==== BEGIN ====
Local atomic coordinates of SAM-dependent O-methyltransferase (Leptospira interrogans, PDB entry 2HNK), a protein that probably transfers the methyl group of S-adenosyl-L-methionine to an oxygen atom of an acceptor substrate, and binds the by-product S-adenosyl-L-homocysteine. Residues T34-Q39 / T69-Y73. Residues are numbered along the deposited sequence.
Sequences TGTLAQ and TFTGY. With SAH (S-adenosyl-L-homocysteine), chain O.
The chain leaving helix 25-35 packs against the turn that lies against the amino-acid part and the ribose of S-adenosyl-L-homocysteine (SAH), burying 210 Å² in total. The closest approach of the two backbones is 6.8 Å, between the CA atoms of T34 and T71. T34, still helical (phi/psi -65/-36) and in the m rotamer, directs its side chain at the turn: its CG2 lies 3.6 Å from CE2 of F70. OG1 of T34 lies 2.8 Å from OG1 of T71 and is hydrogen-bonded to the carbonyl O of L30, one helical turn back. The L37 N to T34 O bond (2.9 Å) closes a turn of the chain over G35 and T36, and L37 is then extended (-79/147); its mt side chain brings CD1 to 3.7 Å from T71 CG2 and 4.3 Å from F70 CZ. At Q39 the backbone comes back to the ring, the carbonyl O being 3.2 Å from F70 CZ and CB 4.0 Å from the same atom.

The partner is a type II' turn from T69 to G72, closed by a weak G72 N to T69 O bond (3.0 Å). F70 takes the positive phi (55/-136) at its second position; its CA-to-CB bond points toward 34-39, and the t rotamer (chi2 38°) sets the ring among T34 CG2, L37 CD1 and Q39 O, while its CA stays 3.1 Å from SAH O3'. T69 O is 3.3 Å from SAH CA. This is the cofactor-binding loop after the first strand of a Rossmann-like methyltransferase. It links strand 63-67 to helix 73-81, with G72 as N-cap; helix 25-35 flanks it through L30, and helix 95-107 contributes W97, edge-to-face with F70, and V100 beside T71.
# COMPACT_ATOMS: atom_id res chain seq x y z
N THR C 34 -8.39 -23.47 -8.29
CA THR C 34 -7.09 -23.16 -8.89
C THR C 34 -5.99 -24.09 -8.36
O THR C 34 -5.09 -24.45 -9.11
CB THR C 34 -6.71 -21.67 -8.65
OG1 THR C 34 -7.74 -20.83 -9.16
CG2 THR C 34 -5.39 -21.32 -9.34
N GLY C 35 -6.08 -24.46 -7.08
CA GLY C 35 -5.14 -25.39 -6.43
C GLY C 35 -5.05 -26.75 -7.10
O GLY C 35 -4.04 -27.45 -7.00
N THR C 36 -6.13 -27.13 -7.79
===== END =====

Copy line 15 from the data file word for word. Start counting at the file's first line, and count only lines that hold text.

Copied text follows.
C GLY C 35 -5.05 -26.75 -7.10